Dr. Sheets maintains a full-time private practice in Newport Beach, Calif, for aesthetic rehabilitative dentistry. She is an international educator, a clinician, an author, and a researcher. She is a Fellow of the AGD, ACD, ICD, PFA, and the Academy of Dentistry International. Dr. Sheets is founder and co-executive director of the NCOFI, a non-profit international teaching and research center for dentists and dental technicians, in Newport Beach, Calif. She and James C. Earthman, PhD, professor of material science & engineering and biomedical engineering at the University of California, Irvine, are leading research on quantitative percussion diagnostics for teeth and implants. They hold numerous US and international patents on this groundbreaking technology. Dr. Sheets can be reached at cgsheets@ncofi.org.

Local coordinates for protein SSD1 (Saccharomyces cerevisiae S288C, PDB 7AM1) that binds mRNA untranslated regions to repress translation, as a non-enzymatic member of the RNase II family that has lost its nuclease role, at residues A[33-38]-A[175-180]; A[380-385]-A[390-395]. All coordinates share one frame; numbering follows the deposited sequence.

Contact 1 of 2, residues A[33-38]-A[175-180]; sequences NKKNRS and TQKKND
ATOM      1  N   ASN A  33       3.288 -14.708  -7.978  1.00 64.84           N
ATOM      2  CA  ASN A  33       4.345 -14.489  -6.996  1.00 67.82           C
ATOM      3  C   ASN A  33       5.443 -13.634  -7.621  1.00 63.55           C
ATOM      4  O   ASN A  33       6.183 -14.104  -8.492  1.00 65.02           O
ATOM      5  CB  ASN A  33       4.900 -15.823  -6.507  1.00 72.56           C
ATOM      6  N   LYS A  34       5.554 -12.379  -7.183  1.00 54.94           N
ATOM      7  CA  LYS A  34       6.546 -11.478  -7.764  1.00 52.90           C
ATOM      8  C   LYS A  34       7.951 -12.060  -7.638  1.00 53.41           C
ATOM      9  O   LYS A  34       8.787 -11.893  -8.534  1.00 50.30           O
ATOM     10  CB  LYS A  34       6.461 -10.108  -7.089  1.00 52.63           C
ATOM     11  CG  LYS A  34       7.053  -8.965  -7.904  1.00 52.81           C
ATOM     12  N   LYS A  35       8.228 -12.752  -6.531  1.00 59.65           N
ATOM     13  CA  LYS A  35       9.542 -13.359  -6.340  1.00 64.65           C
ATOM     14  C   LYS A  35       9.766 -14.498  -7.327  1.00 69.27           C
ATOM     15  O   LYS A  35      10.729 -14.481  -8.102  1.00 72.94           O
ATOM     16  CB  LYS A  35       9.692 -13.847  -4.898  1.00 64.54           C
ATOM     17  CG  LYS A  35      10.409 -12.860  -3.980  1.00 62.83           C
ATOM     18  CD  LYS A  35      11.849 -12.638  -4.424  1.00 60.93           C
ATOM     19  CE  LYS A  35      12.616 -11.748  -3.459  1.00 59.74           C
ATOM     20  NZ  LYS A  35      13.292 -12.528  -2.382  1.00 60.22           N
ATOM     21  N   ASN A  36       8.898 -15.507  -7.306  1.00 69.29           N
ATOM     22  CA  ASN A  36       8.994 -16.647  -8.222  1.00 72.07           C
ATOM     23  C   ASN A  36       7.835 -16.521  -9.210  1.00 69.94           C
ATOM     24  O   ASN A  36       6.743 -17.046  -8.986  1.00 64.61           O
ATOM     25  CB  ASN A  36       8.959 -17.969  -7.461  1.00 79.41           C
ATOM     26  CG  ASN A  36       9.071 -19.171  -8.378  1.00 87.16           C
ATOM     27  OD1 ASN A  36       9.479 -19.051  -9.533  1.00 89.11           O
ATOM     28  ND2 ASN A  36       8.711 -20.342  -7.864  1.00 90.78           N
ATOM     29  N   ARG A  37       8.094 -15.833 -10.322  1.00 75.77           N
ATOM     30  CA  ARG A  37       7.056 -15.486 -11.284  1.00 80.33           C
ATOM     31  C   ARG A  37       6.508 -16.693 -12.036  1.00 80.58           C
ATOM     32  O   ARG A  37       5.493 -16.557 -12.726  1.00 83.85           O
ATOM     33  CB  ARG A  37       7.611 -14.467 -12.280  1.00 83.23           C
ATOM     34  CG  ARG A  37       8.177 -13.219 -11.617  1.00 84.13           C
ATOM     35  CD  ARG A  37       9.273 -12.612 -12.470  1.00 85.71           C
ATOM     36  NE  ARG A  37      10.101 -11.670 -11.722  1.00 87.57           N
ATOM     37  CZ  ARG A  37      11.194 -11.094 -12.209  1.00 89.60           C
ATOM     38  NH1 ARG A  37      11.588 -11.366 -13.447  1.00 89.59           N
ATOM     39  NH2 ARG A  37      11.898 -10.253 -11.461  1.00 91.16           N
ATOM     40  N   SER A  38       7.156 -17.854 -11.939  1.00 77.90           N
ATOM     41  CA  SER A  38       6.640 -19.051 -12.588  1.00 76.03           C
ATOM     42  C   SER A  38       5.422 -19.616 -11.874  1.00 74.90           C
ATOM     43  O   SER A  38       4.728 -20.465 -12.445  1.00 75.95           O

Dr. Wu is on the executive council for the PCSP and a past president of the Academy of Microscope Enhanced Dentistry. She is also a member of the ADA, the California Dental Association, and the Orange County Dental Society (OCDS). She was a board member of the OCDS in 2011 and a senior delegate in 2012. Currently, Dr. Wu is a partner in the Sheets, Paquette and Wu Dental Practice and co-executive director with NCOFI, a non-profit international teaching and research center. She is also actively involved with several research projects on dental implants and materials and has published articles in several dental journals. Dr. Wu can be reached at jcwu@ncofi.org.

Disclosure: The authors report no disclosures.

Related Articles

Tennessee Reopens Practices While Massachusetts Waits

COVID-19 Is Changing Dentistry, and Our Office Is Changing With It

AGD Releases Guidance for Returning to Work